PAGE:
The European Central Bank has published the results of a public consultation on a potential digital euro as the institution approaches the decision to formally study such an initiative.
According to an announcement on Wednesday, the ECB received more than 8,200 responses to its public consultation on the digital euro – a personal record for the bank for participating in a public consultation. Of the total responses, 47% came from Germany, a significant number also from Italy and France, representing respectively 15% and 11% of the total responses.
The majority of respondents said privacy was the most desired feature for a potential digital future, accounting for 43% of all citizens and professionals participating in the consultation. “Privacy is seen as the most important feature of a digital euro by citizens and professionals participating in the consultation, in particular traders and other businesses,” the ECB noted in its report.
Following the consultation, respondents noted that security and the ability to pay in the euro area were the top priorities at 18% and 11%, respectively. 9% of respondents stressed the importance of removing additional costs, while 8% stressed the need for offline usability of a digital euro.
“Most of the citizens in the sample opt for privacy, although this would restrict usability to offline transactions and limit the alternative of receiving additional innovative services or even a combination of offline and online functionality,” noted the ECB.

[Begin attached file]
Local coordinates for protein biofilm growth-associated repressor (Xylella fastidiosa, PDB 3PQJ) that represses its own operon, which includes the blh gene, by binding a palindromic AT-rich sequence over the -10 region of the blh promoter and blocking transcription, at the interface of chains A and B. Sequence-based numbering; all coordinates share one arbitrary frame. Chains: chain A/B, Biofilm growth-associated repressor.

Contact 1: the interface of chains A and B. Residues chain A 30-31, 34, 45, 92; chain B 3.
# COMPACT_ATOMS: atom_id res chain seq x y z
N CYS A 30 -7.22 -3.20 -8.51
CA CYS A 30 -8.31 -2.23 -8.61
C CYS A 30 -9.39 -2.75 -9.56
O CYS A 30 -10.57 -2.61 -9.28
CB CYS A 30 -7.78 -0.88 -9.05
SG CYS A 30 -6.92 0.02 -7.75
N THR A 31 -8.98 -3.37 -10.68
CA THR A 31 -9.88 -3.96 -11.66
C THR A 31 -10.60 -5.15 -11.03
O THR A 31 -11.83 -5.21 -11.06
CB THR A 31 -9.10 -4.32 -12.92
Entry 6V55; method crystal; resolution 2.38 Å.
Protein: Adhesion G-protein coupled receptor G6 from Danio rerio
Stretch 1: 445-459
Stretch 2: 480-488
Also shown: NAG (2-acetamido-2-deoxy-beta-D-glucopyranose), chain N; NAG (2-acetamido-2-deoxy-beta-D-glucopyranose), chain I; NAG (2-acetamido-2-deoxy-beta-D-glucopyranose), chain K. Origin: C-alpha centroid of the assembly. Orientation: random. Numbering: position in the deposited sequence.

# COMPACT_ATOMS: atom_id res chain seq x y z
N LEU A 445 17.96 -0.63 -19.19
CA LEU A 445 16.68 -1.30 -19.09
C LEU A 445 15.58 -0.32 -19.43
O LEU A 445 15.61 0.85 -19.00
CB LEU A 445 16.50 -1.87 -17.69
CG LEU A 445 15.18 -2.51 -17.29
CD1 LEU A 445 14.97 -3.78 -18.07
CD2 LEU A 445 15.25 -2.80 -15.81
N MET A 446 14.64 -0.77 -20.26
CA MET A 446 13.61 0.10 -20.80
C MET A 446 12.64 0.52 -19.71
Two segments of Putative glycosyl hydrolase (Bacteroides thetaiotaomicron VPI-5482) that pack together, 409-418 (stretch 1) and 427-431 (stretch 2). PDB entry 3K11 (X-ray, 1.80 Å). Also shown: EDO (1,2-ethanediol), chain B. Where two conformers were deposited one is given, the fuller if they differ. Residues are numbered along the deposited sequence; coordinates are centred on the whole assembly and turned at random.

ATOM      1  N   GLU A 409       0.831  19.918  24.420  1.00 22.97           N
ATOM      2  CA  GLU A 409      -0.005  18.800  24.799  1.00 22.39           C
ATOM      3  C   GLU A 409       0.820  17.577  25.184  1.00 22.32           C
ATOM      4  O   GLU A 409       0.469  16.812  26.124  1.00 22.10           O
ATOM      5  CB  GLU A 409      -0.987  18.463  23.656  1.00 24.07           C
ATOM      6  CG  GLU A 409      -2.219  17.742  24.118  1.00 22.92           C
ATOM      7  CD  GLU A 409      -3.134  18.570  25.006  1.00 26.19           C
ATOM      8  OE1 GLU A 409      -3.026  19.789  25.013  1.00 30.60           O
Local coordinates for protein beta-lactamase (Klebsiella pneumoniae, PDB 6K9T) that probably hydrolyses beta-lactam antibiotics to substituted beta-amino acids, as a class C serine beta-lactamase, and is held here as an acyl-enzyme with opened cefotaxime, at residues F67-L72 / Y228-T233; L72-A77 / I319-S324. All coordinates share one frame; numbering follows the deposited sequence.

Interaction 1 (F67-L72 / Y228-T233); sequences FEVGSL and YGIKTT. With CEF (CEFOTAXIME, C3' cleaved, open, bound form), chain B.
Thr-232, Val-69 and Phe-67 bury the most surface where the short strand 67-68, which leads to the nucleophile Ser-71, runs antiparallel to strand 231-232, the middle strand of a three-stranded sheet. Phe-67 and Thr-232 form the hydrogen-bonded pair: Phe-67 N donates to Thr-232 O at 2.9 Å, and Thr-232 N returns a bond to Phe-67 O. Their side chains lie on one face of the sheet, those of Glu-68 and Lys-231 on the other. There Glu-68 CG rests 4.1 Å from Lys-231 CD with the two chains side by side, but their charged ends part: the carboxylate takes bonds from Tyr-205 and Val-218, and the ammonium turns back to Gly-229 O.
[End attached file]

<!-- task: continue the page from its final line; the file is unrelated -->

Launched in October 2020, the ECB’s public consultation on the digital euro confirmed the ECB’s initial findings, making a valuable contribution to the Eurosystem’s decision in mid-2021 to open a formal investigation into one euro digital. Fabio Panetta, Member of the Executive Board of the ECB, said:
“A digital euro can only be successful if it meets the needs of Europeans. We will do our best to ensure that the digital euro meets the expectations of citizens highlighted during the public consultation. “
ECB President Christine Lagarde says the whole process of adopting a digital euro could take up to four years if the ECB’s Governing Council and the European Parliament decide to move forward with the initiative.
The issue of user privacy has become one of the biggest issues associated with central bank digital currencies, puzzling governments on how to prevent illicit financial activity while maintaining privacy.
While countries like the United States prefer not to go ahead with a CBDC until this issue is resolved, other countries like China have actively experimented with a CBDC. After launching the first digital yuan pilots in 2020, the Chinese central bank described its “controllable anonymity” approach, which aims to provide maximum privacy protection for CBDC users in China.